Dana Faletti

Dana Faletti

Contributor

I am bewildered and saddened by the growing number of teen suicides in our community.

Why does this keep happening? Why must these bright lights be snuffed out when they are just beginning to shine? My heart aches for the families, the friends, and my mind can’t wrap itself around the why.

Is the pressure of perfection just too much to handle? Today, kids are expected to not only achieve academically, but also to be socially involved in their communities more so than ever before. It’s like every single kids has to be a superstar.

I was struck by this recently while reading the bios in a community theatre junior show program that featured high school students. These kids had lead roles, took lessons to cultivate their talents, were captains of their sports teams and volunteered locally. Where’s the down time? When do they get to just hang out with their friends and be teens?

Photograph via Tobias van Schneider

Maybe it’s the weight of being in the public eye constantly. Everything kids say and do ends up on social media somewhere, whether they share on their own or someone else does it for them. Every tweet or pin has to display the perfection of their lives. There’s no room for weakness or downfall or failure. The must that it’s all good, or shame sets in. It’s even worse when there’s a social media bullying or abuse situation.


Perhaps it’s the lack of foresight ability in teens’ brain paired with their needs for instant gratification that leads them to making such final decisions. It’s a fact that teenagers’ minds are not developed enough to think far ahead. They deal with the here, the now and the tomorrow and are unable to link today’s actions with consequences that might occur in the far future. When the hurt is so tangible, and the need for it to end right now is blaring above all else, maybe these kids don’t think about what happens after they pull the trigger.

In 2013, The Centers for Disease Control stated that 8% of high school students attempted suicide.

The National Institute for Mental Health followed this in 2014 with a study that showed 11% of adolescents between ages 12 and 17 being depressed. These statistics haunt me. I think of my own tween daughters and pray that depression never touches their lives. I wish they could experience the simplicity of childhood that I did at their ages. I pray for all of the families who have lost loved ones to suicide, especially those who have lost children.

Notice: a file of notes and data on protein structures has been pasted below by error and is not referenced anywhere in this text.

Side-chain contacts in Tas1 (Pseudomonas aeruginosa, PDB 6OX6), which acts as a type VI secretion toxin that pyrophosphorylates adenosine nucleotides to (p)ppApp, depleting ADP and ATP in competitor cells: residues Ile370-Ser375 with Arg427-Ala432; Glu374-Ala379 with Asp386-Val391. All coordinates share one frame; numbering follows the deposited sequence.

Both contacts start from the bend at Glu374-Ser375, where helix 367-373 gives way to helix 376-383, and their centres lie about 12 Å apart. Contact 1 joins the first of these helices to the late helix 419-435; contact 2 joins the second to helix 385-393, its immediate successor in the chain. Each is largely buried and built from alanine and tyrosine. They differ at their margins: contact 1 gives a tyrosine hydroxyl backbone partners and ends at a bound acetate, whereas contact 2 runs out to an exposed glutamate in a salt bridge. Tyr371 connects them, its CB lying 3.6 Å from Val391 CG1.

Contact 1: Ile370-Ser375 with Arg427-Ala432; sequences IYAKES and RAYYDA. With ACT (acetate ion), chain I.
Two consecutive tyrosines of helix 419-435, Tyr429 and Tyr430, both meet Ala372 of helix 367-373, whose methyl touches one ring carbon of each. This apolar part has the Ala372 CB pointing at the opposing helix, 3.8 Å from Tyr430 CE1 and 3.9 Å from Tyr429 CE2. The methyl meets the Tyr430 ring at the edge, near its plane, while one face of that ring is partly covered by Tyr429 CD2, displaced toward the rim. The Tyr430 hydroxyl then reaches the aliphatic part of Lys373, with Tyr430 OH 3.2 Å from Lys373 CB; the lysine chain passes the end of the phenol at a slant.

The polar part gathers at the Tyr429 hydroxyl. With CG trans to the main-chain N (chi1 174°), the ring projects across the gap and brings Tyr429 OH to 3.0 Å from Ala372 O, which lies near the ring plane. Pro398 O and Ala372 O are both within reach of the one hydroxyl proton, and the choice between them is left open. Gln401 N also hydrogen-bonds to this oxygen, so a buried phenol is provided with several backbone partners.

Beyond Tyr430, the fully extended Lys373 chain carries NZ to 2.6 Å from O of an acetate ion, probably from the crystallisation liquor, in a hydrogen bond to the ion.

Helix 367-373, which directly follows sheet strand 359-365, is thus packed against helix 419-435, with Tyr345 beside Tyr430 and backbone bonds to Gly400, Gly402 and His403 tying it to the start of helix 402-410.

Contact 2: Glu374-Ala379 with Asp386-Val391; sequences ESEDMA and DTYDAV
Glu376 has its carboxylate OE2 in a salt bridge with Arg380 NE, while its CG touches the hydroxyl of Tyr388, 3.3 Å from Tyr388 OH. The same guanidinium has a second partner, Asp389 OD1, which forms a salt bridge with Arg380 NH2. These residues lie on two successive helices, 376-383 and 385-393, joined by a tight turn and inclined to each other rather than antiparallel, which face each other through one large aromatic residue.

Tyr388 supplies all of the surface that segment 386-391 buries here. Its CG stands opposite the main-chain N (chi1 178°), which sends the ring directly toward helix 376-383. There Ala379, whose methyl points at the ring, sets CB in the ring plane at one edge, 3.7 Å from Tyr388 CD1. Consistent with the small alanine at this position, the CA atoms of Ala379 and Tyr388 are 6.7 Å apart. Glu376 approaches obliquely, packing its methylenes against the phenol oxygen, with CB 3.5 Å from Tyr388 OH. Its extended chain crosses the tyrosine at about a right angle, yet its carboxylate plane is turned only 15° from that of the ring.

Again.

  
Tragedy strikes. 


Again.


A mother’s scream confirms the terrible truth of it as her greatest nightmare reaches out and slaps her in the face. No one hears her, but soon the world finds out. And soon, the men and women wearing the “I’m in charge” name tags compose and distribute an email to all families in the school district, explaining a horror that can never ever make sense. 


Again.


And counseling is offered to all of the students. And lovely memorial services are planned and attended by many.  And the girls and boys are sitting in their algebra and physics classes with big puffy eyes and runny noses, trying their best to focus on x plus y and gravity and motion, but how can they? The unthinkable has happened.


Again.

And, a minute later, everyone has texted and tweeted about the terror that has struck their little town –

Did u hear what happened to that girl?
I heard that boy tweeted she was worthless.
It’s awful.
I can’t believe it.

Photograph via Zachary Staines

Really? Because it’s certainly happened enough times to be more than believable. Three times in one school year seems quite a lot for a horror such as this… and yet.

It keeps happening.

And the mothers and fathers keep on screaming long after the buzz has left the screen.

And the rest of the world continues with x plus y and gravity and motion and texting and tweeting and emails and sleep. And they forget the punch to the gut they felt when the news broke. They forget how they couldn’t breathe for a second when they found out. They forget to remember how fleeting life is, especially in the valley of teenage discontent.

Originally shared on www.danafaletti.blogspot.com.

Share Article:
Share on FacebookTweet about this on TwitterShare on LinkedInShare on Google+Pin on PinterestBuffer this pageEmail this to someone

More about Dana Faletti: Dana Faletti is the author of The Whisper Trilogy, a young adult paranormal romance and Beautiful Secret, a sweeping adult drama of family secrets and forbidden love that is set to be released by Pandamoon Publishing in Summer of 2016. Dana blogs about whatever inspires her at, writes poetry as a survival skill and loves to connect with other writers both online and in person. When she’s not writing, Dana can be found reading on her kindle, cooking something delicious, or daydreaming about her upcoming travel destinations. She lives in in a suburb of Pittsburgh with her husband, three young daughters, and a hypo-allergenic Siberian Forest cat named Fluffy G. Check out her website for more information about Dana and her books. You can also find out more about her books on Amazon.